The book gradually builds up confidence by describing techniques of progressive sophistication.
The book also shows how to improve everyday programs and includes numerous engaging code examples to illustrate the methods.
You may download the book for your personal use, but you may not distribute it to other people, either individually or by uploading it to a file-sharing service.
9. Perl for the Web by Chris Radcliff
Perl for the Web provides the tools and principles needed to design a high-performance, dynamic Web site using Perl. Special attention is given to templates, integration, and load testing.
Topics covered include the need for speed, document management with templates and embedded Perl, faster performance using persistent Perl, good Web coding style, faster database access from Perl, and pairing XML with Perl for content management and B2B communication.
Emphasis is placed on robust, scalable solutions for dynamic database-backed, template-based or XML-based Web sites. The book’s focus on optimization is a unique approach. Readers of this book should be able to build a high-performance Perl-based Web solution as well as recommend one with confidence.
10. Extreme Programming in Perl by Robert Nagler
Extreme Perl is a book about Extreme Programming, a software development methodology that enables users, business people, programmers, and computers to communicate effectively, using the programming language Perl.
This book invites Perl programmers and their customers to take a fresh look at software development. Customers, and business people in general, will learn how Extreme Programming enables customer-programmer communication for efficient and flexible requirements gathering. Programmers will see how the methodology’s focus on teamwork, incremental testing, and continuous design allows them to take pride in their craft.
Areas covered include:
- Release Planning – a list of stories (requirements) prioritized by business value.
- Iteration Planning – a prioritized list of development tasks estimated by the people who will be implementing them.
- Pair Programming – the output is one or more unit tests and the software that passes those tests.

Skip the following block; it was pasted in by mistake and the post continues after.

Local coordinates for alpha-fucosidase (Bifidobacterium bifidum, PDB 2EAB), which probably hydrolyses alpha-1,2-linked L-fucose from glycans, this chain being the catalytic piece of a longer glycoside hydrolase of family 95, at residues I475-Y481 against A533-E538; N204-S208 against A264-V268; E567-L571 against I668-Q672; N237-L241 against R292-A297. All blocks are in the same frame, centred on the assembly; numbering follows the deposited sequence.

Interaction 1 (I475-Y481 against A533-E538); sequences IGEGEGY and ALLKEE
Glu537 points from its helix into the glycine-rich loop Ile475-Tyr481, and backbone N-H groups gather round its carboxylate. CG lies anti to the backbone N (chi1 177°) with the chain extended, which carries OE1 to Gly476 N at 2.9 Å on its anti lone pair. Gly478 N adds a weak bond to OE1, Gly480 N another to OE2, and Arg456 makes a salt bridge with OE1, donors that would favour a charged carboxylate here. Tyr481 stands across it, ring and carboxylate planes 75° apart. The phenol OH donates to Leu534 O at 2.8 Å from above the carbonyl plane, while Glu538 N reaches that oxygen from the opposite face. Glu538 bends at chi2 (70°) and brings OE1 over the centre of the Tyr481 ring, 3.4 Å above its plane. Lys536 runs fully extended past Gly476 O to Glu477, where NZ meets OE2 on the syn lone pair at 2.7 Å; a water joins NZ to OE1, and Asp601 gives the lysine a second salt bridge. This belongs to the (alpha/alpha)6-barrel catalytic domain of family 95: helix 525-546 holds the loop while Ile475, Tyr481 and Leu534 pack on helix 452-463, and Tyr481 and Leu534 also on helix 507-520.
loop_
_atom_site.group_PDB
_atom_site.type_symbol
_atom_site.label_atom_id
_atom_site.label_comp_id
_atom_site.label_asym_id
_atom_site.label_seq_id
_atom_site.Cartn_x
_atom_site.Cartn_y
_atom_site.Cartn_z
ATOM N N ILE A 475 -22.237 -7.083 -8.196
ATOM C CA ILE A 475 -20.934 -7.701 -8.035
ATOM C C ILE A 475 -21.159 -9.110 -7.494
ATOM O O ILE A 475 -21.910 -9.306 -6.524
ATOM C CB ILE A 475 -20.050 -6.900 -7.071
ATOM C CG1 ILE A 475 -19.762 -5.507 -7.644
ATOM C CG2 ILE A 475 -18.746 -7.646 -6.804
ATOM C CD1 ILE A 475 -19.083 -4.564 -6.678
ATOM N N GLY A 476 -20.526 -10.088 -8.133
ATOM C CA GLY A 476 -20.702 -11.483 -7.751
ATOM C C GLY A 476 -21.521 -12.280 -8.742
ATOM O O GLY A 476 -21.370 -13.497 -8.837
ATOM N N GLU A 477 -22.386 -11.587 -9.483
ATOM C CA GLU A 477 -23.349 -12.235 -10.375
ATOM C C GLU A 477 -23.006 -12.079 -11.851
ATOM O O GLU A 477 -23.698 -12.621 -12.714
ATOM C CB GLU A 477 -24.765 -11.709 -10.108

- Tracking – explains how tracking works, what’s tracked, ways to keep everybody informed, and most importantly, how to get back on track.
- Acceptance Testing – demonstrates how the customer can create automated acceptance tests. Acceptance tests are explained in general and with example test scripts.
- Coding Style – explains the need for a coding style in XP and discusses how to go about creating one.
- Test Driven Design – introduces test-driven design through the implementation of an exponential moving average (EMA), a simple but useful mathematical function. This chapter also explains how to use the CPAN modules Test::More and Test::Exception.
- Continuous Design – evolves the design we started in Test-Driven Design.
- Unit Testing – test a post office protocol (POP3) client available from CPAN.
- Refactoring – demonstrates several refactorings in the context of a single example, Mail::POP3Client.
The book is licensed under a Creative Commons Attribution 4.0 International License.
Pages in this article:
Page 1 – Modern Perl and more books
Page 2 – Impatient Perl and more books
Page 3 – The Perl Reference Guide and more books
Page 4 – Perl 6 at a Glance and more books
Page 5 – Perl 5 Internals and more books
All books in this series:
|Free Programming Books|
|Ada||ALGOL-like programming language, extended from Pascal and other languages|
|Agda||Dependently typed functional language based on intuitionistic Type Theory|
|Arduino||Inexpensive, flexible, open source microcontroller platform|
|Assembly||As close to writing machine code without writing in pure hexadecimal|
|Awk||Versatile language designed for pattern scanning and processing language|
|Bash||Shell and command language; popular both as a shell and a scripting language|
|BASIC||Beginner’s All-purpose Symbolic Instruction Code|
|C||General-purpose, procedural, portable, high-level language|